But who can blame them? Trump is equating the entire Democratic Party with hatred for Israel, while equating support for Netanyahu — who leads the most extreme, far-right government that Israel has ever had, who is facing indictment on three counts of corruption and whose top priority is getting re-elected so that he can have the Israeli Knesset overrule its justice system and keep him out of court — with loving Israel.
How many young Americans want to buy into that narrative? If Bibi wins, he plans to pass a law banning his own indictment on corruption, and then, when Israel’s Supreme Court strikes down that law as illegal, he plans to get the Knesset to pass another law making the Supreme Court subservient to his Parliament. I am not making this up. Israel will become a Jewish banana republic.
If and when that happens, every synagogue, every campus Hillel, every Jewish institution, every friend of Israel will have to ask: Can I support such an Israel? It will tear apart the entire pro-Israel community and every synagogue and Jewish Federation.
Then add another factor. By moving the American Embassy from Tel Aviv to Jerusalem — and turning that embassy, led by a Trump crony, Ambassador David Friedman, into an outpost for advancing the interests of Israeli Jewish settlers, not American interests — Trump has essentially green lighted the Israeli annexation of the West Bank.
Again, should Netanyahu remain prime minister — which is possible only if he puts together a ruling coalition made up of far-right parties that want to absorb the West Bank and its 2.5 million Palestinians into Israel — Israel will be on its way to becoming either a binational state of Arabs and Jews or a state that systematically deprives a large and growing segment of its population of the democratic right to vote. Neither will be a Jewish democracy, the dream of Israel’s founders and still the defining, but endangered, political characteristic of the state.
Don’t get me wrong. I strongly oppose the Boycott, Divestment and Sanctions movement — which Representatives Omar and Tlaib have embraced — because it wants to erase the possibility of a two-state solution. And I am particularly unhappy with Representative Omar.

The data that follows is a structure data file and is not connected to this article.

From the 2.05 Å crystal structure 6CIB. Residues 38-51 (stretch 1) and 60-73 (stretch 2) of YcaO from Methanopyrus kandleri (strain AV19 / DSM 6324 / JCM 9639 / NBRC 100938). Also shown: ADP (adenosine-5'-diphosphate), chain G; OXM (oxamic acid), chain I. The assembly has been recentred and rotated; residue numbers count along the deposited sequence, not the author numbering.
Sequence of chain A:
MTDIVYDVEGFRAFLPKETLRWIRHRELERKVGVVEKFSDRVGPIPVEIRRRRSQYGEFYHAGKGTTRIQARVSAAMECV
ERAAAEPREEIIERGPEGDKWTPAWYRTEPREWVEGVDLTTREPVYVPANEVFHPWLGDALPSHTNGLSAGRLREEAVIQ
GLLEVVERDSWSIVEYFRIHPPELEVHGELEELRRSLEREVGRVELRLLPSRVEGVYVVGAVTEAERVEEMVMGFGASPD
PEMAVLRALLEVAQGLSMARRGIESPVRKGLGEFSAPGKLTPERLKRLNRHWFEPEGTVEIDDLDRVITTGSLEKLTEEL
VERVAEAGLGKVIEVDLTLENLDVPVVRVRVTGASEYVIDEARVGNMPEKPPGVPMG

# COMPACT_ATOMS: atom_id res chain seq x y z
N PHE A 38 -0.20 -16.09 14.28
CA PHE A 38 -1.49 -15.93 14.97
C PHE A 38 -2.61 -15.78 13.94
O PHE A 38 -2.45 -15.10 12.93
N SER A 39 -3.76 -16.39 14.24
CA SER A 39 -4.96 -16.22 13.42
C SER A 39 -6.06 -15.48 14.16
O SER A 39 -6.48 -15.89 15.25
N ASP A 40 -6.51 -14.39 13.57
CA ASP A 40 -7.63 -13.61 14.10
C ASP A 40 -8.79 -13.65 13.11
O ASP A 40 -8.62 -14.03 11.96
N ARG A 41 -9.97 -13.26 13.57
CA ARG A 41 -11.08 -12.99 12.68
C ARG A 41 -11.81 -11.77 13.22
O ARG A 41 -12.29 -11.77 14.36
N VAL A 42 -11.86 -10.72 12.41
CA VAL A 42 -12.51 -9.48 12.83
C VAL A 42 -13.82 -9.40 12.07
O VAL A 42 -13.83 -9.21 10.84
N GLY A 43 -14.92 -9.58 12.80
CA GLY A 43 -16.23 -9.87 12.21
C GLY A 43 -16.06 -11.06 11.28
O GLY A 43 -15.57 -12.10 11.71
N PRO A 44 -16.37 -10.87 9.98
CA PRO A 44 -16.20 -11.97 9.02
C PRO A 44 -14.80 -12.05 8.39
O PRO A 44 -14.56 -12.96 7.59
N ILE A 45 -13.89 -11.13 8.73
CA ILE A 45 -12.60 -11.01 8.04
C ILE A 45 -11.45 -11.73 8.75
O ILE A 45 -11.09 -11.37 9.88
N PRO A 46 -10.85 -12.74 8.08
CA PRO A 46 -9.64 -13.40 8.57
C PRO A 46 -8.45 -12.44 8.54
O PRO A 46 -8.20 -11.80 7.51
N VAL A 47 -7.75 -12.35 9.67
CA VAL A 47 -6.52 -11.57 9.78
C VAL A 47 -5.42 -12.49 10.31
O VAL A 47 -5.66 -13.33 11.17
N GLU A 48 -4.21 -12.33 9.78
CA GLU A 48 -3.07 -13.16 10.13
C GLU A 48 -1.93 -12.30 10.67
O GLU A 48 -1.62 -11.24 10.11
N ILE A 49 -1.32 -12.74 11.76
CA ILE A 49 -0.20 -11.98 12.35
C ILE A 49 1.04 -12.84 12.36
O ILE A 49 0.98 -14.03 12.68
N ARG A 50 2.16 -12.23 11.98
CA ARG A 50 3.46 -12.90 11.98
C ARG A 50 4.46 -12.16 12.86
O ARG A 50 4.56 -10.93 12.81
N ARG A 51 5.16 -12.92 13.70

I know a lot about her home district in Minnesota, because I grew up in it, in St. Louis Park. Omar represents the biggest concentration of Jews and Muslims living together in one district in the Upper Midwest. She was perfectly placed to be a bridge builder between Muslims and Jews. Instead, sadly, she has been a bridge destroyer between the two since she came to Washington. But anytime she is legitimately criticized, Democrats automatically scream “Islamophobia’’ and defend her. That’s as disturbing as Trump.
I know that more than a few Somali immigrants in Minneapolis, who face so many challenges — from gang violence to unemployment — are asking why is Omar spending time on the West Bank of the Jordan and not on the West Bank of the Mississippi.
I love Israelis, Palestinians and Arabs — but God save me from some of their American friends. So many of them just want to exploit this problem to advance themselves politically, get attention, raise money or delegitimize their opponents.
In that, Trump is not alone — he’s just the worst of the worst.
Thomas L. Friedman is the foreign affairs Op-Ed columnist. He joined New York Times in 1981, and has won three Pulitzer Prizes. He is the author of seven books, including “From Beirut to Jerusalem,” which won the National Book Award.
Source: The New York Times